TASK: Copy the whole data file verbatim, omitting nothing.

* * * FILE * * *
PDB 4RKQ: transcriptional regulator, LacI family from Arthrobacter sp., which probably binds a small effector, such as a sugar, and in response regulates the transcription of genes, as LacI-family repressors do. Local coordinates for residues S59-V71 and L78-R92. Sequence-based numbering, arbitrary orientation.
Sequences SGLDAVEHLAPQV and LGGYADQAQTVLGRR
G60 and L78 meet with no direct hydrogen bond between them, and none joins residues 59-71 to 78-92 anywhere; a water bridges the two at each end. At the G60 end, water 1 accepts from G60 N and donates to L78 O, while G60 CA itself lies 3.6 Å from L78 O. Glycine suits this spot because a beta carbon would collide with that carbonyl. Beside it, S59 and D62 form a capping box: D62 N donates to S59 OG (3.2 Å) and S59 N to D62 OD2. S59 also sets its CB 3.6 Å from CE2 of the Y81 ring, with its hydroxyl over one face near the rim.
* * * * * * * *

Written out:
PDB 4RKQ: transcriptional regulator, LacI family from Arthrobacter sp., which probably binds a small effector, such as a sugar, and in response regulates the transcription of genes, as LacI-family repressors do. Local coordinates for residues S59-V71 and L78-R92. Sequence-based numbering, arbitrary orientation.
Sequences SGLDAVEHLAPQV and LGGYADQAQTVLGRR
G60 and L78 meet with no direct hydrogen bond between them, and none joins residues 59-71 to 78-92 anywhere; a water bridges the two at each end. At the G60 end, water 1 accepts from G60 N and donates to L78 O, while G60 CA itself lies 3.6 Å from L78 O. Glycine suits this spot because a beta carbon would collide with that carbonyl. Beside it, S59 and D62 form a capping box: D62 N donates to S59 OG (3.2 Å) and S59 N to D62 OD2. S59 also sets its CB 3.6 Å from CE2 of the Y81 ring, with its hydroxyl over one face near the rim.